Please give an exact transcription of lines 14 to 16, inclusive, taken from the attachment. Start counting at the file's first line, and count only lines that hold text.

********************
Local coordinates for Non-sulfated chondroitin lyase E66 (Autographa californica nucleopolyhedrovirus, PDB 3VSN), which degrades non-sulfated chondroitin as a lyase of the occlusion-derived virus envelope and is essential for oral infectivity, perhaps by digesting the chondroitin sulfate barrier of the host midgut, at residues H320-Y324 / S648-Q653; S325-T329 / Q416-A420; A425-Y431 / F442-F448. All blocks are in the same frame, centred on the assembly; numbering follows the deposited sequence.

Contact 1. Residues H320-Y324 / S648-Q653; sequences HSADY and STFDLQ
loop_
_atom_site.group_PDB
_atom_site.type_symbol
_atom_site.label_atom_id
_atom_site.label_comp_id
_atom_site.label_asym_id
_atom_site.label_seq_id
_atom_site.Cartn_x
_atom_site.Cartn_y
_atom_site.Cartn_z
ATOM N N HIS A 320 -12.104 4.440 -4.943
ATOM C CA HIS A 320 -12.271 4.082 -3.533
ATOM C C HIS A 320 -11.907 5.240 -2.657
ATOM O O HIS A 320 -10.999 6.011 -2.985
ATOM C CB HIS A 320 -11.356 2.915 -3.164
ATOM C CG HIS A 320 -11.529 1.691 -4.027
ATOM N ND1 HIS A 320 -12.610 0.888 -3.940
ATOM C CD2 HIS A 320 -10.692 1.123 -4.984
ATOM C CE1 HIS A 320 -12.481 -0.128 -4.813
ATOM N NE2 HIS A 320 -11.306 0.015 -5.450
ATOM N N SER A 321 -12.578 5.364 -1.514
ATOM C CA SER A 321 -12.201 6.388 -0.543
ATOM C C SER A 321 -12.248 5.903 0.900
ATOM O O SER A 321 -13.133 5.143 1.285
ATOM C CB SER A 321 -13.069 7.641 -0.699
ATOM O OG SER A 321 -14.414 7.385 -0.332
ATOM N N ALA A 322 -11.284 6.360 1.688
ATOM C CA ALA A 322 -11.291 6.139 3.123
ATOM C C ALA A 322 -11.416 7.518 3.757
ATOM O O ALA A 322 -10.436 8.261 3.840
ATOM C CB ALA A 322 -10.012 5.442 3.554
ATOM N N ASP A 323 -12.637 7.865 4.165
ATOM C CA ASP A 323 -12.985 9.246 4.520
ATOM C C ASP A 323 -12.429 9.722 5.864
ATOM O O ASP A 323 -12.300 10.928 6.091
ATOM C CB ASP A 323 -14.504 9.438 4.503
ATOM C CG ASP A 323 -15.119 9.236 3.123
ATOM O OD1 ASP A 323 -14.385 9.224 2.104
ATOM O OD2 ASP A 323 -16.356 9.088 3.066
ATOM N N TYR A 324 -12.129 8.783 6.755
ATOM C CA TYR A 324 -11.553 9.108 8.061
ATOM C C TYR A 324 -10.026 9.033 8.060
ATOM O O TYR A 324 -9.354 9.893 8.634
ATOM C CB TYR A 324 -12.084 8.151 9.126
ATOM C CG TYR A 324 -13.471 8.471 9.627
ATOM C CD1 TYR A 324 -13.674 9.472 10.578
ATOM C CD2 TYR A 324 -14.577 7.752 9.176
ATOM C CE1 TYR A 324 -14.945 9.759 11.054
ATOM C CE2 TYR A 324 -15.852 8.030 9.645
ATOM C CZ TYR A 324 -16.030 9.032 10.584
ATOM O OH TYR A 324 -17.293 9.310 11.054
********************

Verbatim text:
ATOM C CA HIS A 320 -12.271 4.082 -3.533
ATOM C C HIS A 320 -11.907 5.240 -2.657
ATOM O O HIS A 320 -10.999 6.011 -2.985